DART by NASA and Johns Hopkins Applied Physics Lab
If you’ve ever worried that an asteroid might collide with earth and cause the apocalypse, you can begin to put your fears to rest. While this concept has been popular in the movies, engineers and scientists are working to make this science fiction. On September 26th, 2022 a 1,100 lb spacecraft intentionally collided with an asteroid at 14,000 MPH. NASA confirmed that this collision redirected the asteroid, the first time this has been accomplished in space. This shows that we may be able to do this in the future, should we be worried an asteroid or meteor is heading for earth.
Starliner by Boeing
Boening’s much awaited Starliner finally took flight from Florida in an uncrewed test and made it safely to the International Space Station and then returned to earth. They are now looking to launch the first crewed flight this year (2023). This will be the first time NASA has more than one option to get astronauts to the International Space Station.
What does the future of aerospace engineering hold?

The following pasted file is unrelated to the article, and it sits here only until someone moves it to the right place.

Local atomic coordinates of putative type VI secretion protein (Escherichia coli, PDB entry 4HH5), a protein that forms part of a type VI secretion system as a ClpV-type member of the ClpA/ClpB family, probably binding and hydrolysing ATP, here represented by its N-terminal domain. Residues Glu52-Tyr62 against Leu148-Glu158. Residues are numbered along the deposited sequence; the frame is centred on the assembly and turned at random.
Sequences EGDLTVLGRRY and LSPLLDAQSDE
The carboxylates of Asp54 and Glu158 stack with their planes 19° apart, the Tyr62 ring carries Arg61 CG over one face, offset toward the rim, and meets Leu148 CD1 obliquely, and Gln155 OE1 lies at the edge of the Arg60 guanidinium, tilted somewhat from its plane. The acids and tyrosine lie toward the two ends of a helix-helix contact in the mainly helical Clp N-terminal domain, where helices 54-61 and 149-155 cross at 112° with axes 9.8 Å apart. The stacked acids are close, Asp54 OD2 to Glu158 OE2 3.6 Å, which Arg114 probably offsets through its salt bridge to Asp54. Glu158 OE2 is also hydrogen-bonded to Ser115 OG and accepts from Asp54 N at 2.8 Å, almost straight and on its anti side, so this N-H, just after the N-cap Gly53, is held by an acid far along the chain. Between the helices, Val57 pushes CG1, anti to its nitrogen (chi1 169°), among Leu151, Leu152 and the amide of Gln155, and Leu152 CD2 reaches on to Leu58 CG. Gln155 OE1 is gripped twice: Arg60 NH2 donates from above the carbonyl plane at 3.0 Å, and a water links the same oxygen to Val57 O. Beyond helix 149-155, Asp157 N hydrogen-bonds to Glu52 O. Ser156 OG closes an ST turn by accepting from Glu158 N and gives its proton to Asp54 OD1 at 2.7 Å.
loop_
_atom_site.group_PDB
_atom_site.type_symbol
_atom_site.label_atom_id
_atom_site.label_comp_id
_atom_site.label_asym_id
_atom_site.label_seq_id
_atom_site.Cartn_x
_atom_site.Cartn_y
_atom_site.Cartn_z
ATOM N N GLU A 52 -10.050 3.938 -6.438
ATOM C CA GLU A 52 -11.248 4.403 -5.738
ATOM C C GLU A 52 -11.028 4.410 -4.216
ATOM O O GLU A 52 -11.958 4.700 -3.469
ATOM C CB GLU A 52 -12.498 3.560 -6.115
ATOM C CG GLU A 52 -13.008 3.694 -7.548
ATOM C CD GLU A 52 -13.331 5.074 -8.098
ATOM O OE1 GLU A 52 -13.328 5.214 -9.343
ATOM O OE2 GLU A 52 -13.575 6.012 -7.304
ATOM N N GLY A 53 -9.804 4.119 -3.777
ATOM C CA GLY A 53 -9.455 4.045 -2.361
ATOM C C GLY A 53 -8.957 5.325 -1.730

There is no doubt that this field of work will continue to be a steady source for high paying careers in the future. According to the US Bureau of Labor and Statistics, aerospace engineering will grow 6% through 2031. Innovations in aerospace engineering will change the future of how we travel and the information we have about the future of our planet. While some of this technology seems like something out of the movies, it will most likely become a reality within the next decade.
Urban Air Mobility
This technology looks to provide a new form of transportation for urban areas. This is a new focus of aerospace that involves the use of small, electric, vertical take-off and landing aircraft to transport passengers and cargo. This is being done with the hopes of reducing congestions and to provide more effective and fast transportation.
This is an emerging market in the aerospace industry where private companies such as SpaceX, Blue Origin, and Virgin Galactic are developing programs that will allow civilians to travel into space. The concept is to offer programs that will allow passengers to experience zero gravity flight as well as view earth from orbit.
Aerospace engineers are on the forefront of technology that quite literally enables us to reach the stars. Most likely in the next decade, the contributions of these engineers will change how we travel, our understanding of the history of our planet, and how we plan to build our future. This market is only growing with new ideas and careers in this field will expand substantially. At every level, space exploration is dependent on engineers for new and improved technology that will build a better tomorrow.